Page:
Facing a tough crowd at the Nokia (NYSE: NOK) Theater in LA this morning, FCC Chairman Julius Genachowski tried to convince cablers his week-old “third way” proposal shouldn’t freak them out. responding to questions from NCTA’s Kyle McSlarrow, Genachoski said this is just the “pre-beginning” of finding the best way to deal with the fallout from the recent court decision overturning the FCCs regulation of net neutrality. Nothing that’s happened in the past few weeks “changes one iota” of our policies, goals and outcomes. But, “that court decision in the Comcast (NSDQ: CMCSA) case damaged the legal foundation underneath the policies.”
Several weeks of examination led to last week’s “third way” announcement trying to avoid the extremes, while creating a framework for the FCC to regulate where it believes it’s needed. That last one, of course, is what the cable companies that have invested billions in broadband infrastructure and are relying on income from that in the future.
The goal, he explained, is to put up “barriers against regulatory creep, regulatory overreach” but put the FCC back to where it was before the Comcast decision. He promised no rate regulation but McSlarrow zeroed in on the problems the cable companies have relying on the word of the FCC, especially given how tough Genachowski’s predecessor Kevin Martin was on the industry. “How do you lock this down?” Genachowski stressed that transparency would limit the need for government regulation.
McSlarrow also sought some reassurance that regulating broadband as a utility wouldn’t create an uneven playing field at a time of convergence, where companies like Google (NSDQ: GOOG) might have more freedom than the broadband ISPs. Genachowski sidestepped a bit, saying this is “about the next Google, the next eBay (NSDQ: EBAY), the next Amazon” and “making sure the consumes at home can connect to what ever’s on the internet.” (The chairman is meeting with the press later this today so will update where warranted.)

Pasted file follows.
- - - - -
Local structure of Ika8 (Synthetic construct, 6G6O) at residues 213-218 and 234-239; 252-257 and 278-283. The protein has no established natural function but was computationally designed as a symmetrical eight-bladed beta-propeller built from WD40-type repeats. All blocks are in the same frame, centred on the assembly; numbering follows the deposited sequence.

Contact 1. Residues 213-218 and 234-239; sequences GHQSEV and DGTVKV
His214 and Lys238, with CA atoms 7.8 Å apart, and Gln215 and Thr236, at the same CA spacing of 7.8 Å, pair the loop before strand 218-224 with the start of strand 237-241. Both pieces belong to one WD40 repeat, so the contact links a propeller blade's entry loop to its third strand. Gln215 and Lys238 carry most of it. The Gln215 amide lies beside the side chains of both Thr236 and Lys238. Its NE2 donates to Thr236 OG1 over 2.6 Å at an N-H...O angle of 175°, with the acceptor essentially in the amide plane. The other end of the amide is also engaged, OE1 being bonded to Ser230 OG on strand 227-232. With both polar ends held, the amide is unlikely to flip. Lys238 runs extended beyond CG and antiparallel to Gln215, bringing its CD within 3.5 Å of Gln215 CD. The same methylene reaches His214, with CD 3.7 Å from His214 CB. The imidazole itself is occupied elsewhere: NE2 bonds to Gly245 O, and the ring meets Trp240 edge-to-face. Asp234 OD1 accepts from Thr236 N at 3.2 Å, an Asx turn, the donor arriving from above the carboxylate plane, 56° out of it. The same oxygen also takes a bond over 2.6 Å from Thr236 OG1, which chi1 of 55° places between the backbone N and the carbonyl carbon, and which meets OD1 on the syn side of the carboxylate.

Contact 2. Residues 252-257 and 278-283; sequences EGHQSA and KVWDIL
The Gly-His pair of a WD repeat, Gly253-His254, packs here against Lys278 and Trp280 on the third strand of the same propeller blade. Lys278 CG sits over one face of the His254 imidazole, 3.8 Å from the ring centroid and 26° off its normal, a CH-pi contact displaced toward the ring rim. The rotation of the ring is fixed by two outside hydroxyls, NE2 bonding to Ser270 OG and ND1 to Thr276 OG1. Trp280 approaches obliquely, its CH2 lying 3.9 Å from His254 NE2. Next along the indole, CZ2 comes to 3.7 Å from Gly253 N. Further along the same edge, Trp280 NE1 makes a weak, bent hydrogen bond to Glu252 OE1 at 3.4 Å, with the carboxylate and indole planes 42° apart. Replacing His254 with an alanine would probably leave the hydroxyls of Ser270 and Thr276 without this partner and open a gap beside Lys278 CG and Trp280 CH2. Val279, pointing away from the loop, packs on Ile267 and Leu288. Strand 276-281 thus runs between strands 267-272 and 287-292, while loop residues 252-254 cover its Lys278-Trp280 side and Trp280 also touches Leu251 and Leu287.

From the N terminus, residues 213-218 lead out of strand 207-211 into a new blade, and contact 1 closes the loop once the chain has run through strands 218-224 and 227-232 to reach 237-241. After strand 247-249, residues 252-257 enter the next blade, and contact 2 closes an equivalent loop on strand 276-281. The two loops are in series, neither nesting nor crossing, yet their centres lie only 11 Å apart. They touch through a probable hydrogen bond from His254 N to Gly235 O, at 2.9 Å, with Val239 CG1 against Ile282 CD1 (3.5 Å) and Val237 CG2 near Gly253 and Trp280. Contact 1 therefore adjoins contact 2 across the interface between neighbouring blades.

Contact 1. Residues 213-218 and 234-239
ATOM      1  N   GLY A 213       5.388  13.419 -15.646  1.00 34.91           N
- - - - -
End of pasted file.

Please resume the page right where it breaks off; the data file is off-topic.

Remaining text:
Update: At a brief press conference, Genachowski declined to answer questions about the pending Comcast-NBCU panel because it’s, well, pending, tossing out some buzzword phrasing instead: “raises real issues”, “staff work ongoing.” He also:
— dismissed the idea that cable companies have broadband monopolies. “I believe virtually every market has competition.”
— clouded the waters a tad on retransmission by saying enough issues have been raised about the way the framework is working that it needs toi be reviewed, see if it’s still the best. I missed the FCC staff session Wednesday but the LAT‘s Joe Flint did and reported that top FCC advisers said not to expect anything on retrans.